Friday 10 September 2010

Loss of information from the record slip on a library book

Since the OU library has gone over to 'self service' books don't have the return date stamped on them. This is a loss of information, because it used to be that when I took a book out I could look on slip in the front to get some idea of how much interest there has been at the university in that subject. (I used to get perverse satisfaction when I found that I was the only person to have borrowed the book in, for example, the last 20 years!)

To be honest, this was probably only 'of interest', I don't know that I ever made explicit use of it, but it is something that's gone. Well, I guess the information is there still, electronically, and if I had access I could even get more information from.

Confidentiality would mean I wouldn't be allowed to know who had borrowed it, I assume, although that info presumably exists on the system*, but even information like what departments the people who borrowed it were in would be useful.

My real point, though, is that while that info is probably there I can't readily access it, unlike a glance at the slip.

*Do I recall that some libraries deliberately don't keep that level of detail? I seem to remember that some destroy it so that the authorities cannot come demanding to see it? I think something along those lines was recounted in The Virtual Revolution about the library at Santa Cruz, but I also think I heard something about it more recently.


Stephen said...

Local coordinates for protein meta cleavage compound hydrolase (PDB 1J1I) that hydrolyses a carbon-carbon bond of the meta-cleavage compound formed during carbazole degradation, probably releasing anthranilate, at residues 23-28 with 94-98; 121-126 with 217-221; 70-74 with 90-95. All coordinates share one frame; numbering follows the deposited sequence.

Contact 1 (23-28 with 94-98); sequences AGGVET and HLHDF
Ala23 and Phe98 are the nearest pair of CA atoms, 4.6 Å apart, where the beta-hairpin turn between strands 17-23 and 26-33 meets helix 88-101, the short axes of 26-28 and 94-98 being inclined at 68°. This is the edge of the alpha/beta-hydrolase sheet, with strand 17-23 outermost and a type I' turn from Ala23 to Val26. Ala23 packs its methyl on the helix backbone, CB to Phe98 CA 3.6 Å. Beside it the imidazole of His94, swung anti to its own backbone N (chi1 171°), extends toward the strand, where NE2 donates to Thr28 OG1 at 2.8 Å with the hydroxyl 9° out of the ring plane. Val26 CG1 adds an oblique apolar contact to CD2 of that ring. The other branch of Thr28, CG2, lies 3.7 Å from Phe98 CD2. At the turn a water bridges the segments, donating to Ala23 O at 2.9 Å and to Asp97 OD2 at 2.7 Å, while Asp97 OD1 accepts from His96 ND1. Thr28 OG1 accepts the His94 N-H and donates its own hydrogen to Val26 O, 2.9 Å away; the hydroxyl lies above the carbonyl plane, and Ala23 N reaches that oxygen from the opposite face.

Going back even further, in an academic context I used to appreciate the borrower names on a book's lending card. You could quickly work out a degree of relevancy by examining who had previously borrowed the book. Of course today that would be considered a gross invasion of privacy.

David Chapman said...

For some reason blogger deleted this comment, so, with the author's permission, I'm trying to add it myself (if anyone knows why blogger removed it, please let me know!)

Owen has left a new comment on your post "Loss of information from the record slip on a libr...":

In the US libraries generally remove records of who borrowed which books quite promptly in order to avoid being put in a position of having to reveal this to authorities under the patriot act, or other legislation. Although strictly it isn't necessary to remove all the data, as you could preserve anonymous transaction information, deletion of all the relevant data is often the easier course of action. If you are interested, this is a short article from 2003 that looks at the issue

In the UK, my personal experience is that libraries have been a bit more relaxed, although the Data Protection act says such personal data should be kept 'no longer than necessary' (this isn't defined.)

More recently there has been some work to look at how libraries could share interesting 'usage' data without publishing confidential information. Dave Pattern and the University of Huddersfield have led the way on this, publishing circulation transaction data for reuse - see

A JISC funded project called 'MOSAIC' ( investigated how such data might be exploited, which resulted in a number of demonstrations -

More recently the University of Lincoln have followed the lead of Huddersfield, but unfortunately (in my opinion) we haven't yet seen other libraries take the same step.

Further work by Dave Pattern and the Huddersfield team has shown correlation between the introduction of a 'recommender' service based on their transaction data and an increase in diversity of materials borrowed from the library as well as further correlations between library use and increased final grades.

This is an underexploited area, but one which is generating some interest in the HE library sector - so I hope we will eventually see more institutions follow the Huddersfield/Lincoln example, and publish anonymised data for both local use, and public reuse.

Posted by Owen to Intropy at 13 September 2010 10:09

David Chapman said...

Thanks for that, Owen, I'm glad I've finally got that comment!

The OU library seems to have been quite forward-thinking when it comes to exploiting new technologies. It would be nice if they were able to try something like this out.